The Virtue Of Idleness

By Tom Hodgkinson
The Guardian 08-07-04

I wonder if that hard-working American rationalist and agent of industry Benjamin Franklin knew how much misery he would cause in the world when, back in 1757, high on puritanical zeal, he popularised and promoted the trite and patently untrue aphorism "early to bed and early to rise makes a man healthy, wealthy and wise"?

It is a sad fact that from early childhood we are tyrannised by the moral myth that it is right, proper and good to leap out of bed the moment we wake in order to set about some useful work as quickly and cheerfully as possible. Parents begin the brainwashing process and then school works yet harder to indoctrinate its charges with the necessity of early rising. My own personal guilt about feeling physically incapable of rising early in the morning continued well into my 20s.

As a student, I developed complex alarm systems. I bought a timer plug and set it to turn on my coffee maker and also the record player, on which I had placed my loudest record, It's Alive by the Ramones. 7.50am was the allotted time. Being a live recording, the first track was prefaced by crowd noise. The cheering and whooping would wake me, and I'd know I had only a few seconds to leap out of bed and turn down the volume before Dee Dee Ramone would grunt "One - two - three - four" and my housemates and I would be assaulted by the opening chords of Rockaway Beach, turned up to 11. The idea was that I would then drink the coffee and jolt my body into wakefulness. It half worked. When I heard the crowd noise, I would leap out of bed and totter for a moment. But what happened then, of course, was that I would turn the volume right down, ignore the coffee and climb back to the snuggly, warm embrace of my duvet. Then I'd slowly come to my senses at around 10.30am, doze until noon, and finally stagger to my feet in a fit of self-loathing.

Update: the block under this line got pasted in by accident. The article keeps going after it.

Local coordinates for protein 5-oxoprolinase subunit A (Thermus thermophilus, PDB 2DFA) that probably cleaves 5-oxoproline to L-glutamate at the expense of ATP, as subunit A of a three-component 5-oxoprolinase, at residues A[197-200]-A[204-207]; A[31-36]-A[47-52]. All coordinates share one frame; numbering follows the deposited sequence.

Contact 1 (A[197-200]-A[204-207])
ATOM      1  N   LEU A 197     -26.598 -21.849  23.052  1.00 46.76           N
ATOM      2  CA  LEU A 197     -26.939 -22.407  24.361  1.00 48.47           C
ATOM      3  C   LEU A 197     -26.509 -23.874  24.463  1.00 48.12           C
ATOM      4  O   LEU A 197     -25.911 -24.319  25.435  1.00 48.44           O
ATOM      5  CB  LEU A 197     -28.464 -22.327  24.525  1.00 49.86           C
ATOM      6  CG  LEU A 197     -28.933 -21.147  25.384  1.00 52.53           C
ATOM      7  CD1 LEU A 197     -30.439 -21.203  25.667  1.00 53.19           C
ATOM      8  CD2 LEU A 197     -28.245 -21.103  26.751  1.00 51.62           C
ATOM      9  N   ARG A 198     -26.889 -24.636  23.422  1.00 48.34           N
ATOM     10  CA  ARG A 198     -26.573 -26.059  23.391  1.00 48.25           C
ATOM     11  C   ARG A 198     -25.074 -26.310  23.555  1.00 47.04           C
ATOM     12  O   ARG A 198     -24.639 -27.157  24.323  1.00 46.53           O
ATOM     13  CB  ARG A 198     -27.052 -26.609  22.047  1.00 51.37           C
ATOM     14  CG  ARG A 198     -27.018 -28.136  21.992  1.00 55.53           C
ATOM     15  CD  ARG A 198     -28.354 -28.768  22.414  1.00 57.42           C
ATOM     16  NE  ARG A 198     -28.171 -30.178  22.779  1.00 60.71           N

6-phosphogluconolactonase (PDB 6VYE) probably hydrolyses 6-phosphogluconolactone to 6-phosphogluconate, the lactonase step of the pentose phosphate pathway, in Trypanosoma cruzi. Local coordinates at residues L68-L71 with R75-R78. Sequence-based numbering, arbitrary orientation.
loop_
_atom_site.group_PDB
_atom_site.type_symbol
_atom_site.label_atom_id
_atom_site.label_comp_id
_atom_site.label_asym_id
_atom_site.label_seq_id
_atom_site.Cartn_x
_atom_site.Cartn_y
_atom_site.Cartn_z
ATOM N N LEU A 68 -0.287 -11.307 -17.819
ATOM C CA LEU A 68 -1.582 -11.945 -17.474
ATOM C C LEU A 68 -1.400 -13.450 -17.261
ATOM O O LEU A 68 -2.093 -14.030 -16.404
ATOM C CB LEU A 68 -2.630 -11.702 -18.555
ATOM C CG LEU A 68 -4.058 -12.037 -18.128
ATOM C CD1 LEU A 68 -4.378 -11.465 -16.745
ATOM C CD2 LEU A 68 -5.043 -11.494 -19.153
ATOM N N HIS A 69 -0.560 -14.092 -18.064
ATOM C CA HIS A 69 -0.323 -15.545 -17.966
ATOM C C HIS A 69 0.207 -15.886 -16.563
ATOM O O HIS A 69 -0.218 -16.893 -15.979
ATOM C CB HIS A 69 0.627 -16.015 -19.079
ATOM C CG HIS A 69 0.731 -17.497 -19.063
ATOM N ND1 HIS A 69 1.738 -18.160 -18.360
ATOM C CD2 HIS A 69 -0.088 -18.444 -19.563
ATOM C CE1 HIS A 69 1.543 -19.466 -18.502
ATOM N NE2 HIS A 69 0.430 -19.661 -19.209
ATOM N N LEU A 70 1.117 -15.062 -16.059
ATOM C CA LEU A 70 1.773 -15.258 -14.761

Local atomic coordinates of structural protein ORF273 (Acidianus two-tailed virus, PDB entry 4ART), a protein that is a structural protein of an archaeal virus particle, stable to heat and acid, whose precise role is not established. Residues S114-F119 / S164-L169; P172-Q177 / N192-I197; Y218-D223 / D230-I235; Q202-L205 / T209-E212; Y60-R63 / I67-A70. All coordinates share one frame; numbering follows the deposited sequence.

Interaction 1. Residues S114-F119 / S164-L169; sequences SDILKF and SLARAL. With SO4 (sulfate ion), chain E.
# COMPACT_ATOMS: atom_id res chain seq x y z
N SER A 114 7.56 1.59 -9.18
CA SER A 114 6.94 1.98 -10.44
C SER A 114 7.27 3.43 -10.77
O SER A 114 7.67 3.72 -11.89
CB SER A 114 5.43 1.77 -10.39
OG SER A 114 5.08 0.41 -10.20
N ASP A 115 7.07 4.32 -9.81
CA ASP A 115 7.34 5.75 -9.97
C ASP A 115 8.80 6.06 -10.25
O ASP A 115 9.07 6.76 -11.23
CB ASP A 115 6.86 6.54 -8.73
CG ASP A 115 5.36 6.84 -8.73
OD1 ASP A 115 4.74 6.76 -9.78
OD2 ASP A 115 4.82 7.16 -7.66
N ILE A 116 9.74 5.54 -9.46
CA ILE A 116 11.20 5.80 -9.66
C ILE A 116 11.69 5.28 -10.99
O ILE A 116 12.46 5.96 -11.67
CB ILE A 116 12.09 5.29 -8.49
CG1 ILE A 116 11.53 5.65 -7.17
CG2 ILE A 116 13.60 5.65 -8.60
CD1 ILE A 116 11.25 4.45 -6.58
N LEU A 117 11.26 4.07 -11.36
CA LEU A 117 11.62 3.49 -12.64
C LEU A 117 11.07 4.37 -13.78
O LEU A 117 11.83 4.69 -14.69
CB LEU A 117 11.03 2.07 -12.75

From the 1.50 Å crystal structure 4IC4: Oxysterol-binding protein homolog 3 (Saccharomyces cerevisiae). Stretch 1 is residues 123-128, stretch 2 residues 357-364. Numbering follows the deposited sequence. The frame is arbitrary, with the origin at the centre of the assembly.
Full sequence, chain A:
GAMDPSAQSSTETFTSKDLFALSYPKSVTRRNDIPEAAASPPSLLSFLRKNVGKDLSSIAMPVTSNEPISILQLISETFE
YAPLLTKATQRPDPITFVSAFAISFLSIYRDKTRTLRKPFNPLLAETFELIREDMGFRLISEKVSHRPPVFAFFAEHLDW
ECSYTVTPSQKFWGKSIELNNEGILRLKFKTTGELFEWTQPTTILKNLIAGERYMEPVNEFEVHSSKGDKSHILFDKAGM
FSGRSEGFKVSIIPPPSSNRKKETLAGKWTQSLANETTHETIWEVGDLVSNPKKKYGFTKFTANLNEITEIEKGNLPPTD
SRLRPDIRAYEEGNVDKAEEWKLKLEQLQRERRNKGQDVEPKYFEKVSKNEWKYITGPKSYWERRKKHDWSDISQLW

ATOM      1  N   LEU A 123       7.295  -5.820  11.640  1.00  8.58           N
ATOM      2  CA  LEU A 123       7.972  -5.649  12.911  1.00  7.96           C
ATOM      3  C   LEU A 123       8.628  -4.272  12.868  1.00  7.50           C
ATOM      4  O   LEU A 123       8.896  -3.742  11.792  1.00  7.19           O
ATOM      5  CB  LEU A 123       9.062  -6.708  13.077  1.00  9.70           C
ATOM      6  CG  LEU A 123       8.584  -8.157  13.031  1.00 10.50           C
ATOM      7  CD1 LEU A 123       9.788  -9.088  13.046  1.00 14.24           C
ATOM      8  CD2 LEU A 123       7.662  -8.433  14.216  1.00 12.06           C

For all modern society's promises of leisure, liberty and doing what you want, most of us are still slaves to a schedule we did not choose. Why have things come to such a pass? Well, the forces of the anti-idle have been at work since the fall of man. The propaganda against oversleeping goes back a very long way, more than 2,000 years, to the Bible. Here is Proverbs, chapter 6, on the subject:

Go to the ant, thou sluggard; consider her ways, and be wise: Which having no guide, overseer, or ruler, Provideth her meat in the summer, and gathereth her food in the harvest.

(I would question the sanity of a religion that holds up the ant as an example of how to live. The ant system is an exploitative aristocracy based on the unthinking toil of millions of workers and the complete inactivity of a single queen and a handful of drones.)

Christianity has promoted bed-guilt ever since. This passage from the Bible is used as a bludgeon by moralists, capitalists and bureaucrats in order to impose upon the people the notion that God hates it when you get up late. It suits the lust for order that characterises the non-idler.